Anti-depressants and the therapeutic relationship: a psychotherapeutic exploration
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BA (Hons) Counselling and Psychotherapy
Dublin Business School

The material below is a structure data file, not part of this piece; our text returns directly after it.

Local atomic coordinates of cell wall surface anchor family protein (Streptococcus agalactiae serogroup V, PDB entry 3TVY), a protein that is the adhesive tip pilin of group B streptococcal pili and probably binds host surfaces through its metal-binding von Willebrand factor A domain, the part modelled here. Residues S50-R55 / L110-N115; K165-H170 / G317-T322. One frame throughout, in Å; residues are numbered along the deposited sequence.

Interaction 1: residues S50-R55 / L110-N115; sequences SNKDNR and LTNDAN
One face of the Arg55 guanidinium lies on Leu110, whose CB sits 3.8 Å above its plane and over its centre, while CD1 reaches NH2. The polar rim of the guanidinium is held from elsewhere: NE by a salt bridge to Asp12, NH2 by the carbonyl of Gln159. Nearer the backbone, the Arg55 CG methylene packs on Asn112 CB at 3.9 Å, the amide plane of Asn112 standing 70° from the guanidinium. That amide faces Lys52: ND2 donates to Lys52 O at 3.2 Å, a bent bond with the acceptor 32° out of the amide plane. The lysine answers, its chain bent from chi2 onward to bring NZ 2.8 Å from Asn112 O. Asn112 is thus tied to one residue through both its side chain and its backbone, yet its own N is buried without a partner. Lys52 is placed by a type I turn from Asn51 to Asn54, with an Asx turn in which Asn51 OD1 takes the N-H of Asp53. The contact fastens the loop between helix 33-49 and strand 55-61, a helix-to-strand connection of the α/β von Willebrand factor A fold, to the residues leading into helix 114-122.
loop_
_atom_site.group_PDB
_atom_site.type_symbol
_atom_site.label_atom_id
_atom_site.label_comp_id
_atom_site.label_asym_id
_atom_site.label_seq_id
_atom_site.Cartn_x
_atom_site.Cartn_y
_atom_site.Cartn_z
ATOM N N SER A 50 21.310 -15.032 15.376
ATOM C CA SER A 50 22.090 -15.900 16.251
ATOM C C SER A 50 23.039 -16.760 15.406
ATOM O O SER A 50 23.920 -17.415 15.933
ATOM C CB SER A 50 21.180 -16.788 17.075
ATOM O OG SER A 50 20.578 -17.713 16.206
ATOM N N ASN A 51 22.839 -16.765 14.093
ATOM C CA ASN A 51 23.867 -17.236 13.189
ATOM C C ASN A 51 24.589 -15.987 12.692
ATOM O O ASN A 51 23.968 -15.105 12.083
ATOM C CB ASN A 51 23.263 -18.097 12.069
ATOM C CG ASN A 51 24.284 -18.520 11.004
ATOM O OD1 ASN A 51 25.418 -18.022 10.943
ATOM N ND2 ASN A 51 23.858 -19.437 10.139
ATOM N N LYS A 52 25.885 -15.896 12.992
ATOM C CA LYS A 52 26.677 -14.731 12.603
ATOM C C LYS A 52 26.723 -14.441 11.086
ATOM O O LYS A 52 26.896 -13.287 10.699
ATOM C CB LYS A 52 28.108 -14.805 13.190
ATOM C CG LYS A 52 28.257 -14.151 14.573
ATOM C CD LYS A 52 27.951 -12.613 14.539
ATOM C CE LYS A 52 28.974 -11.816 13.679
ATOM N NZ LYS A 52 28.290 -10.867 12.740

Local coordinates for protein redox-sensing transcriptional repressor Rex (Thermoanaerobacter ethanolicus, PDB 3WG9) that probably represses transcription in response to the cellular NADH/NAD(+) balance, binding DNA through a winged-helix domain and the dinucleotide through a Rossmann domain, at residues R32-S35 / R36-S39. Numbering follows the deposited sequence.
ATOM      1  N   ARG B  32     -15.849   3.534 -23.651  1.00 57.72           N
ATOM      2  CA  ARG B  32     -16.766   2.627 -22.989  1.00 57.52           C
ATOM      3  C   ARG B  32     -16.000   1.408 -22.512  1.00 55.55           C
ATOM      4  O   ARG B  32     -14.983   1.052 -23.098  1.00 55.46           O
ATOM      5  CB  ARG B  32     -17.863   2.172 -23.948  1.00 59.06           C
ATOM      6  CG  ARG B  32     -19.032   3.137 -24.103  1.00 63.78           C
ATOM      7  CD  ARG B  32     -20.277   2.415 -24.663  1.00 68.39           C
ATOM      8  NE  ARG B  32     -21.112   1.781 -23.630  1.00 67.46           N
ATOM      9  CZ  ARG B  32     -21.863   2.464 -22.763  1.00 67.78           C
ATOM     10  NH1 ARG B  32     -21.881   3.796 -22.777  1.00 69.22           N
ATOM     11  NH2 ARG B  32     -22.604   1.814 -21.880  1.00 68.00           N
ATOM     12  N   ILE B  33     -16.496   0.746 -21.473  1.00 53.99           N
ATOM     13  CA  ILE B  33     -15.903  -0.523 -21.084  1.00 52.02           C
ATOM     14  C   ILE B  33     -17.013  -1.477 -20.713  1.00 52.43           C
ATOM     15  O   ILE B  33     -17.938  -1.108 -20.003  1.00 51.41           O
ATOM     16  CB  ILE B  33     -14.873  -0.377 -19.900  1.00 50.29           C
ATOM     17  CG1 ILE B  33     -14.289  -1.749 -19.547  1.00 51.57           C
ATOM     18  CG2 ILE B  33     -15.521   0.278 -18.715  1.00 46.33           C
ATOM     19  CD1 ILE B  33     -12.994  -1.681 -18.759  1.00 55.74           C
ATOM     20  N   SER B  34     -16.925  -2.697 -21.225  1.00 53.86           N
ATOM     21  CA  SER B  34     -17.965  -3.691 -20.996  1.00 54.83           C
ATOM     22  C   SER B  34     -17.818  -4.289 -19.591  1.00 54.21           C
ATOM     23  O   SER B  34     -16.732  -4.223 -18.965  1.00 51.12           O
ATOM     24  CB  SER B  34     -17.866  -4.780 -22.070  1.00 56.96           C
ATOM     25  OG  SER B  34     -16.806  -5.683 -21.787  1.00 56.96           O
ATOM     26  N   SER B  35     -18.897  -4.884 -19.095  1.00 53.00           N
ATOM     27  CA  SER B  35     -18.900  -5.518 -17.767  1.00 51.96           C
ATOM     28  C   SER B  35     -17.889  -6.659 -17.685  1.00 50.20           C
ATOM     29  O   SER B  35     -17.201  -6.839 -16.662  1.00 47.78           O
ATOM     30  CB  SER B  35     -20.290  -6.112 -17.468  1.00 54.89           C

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In recent times much media attention has been given to the rising rates of depression and the subsequent increase of anti-depressant medications. Given the current statistics, clients presenting for therapy are often taking prescribed medication for depression. This study seeks to explore the attitudes and opinions of the psychotherapist in Ireland when working with clients who are taking antidepressants. A qualitative design was adopted to research this topic. The sample of participants was selected from the Irish Association of Counsellors and Psychotherapists (IACP) website. Semi-structured interviews were conducted with three female and three male psychotherapists. They were all accredited and had experience of working with clients who are taking prescribed anti-depressant medication. Results from the transcripts were analysed using qualitative thematic analysis. Three main themes emerged from this analysis: 1) Conflicted therapists 2) Therapist’s knowledge of anti-depressant medication and 3) Collaboration with the medical model. This study recommends further research in the areas of education and communication with the medical model. A further topic for exploration would be for large scale, quantitative research to be carried out in to the many factors which are at play when psychotherapy and psychotropic medications are combined through the course of treatment.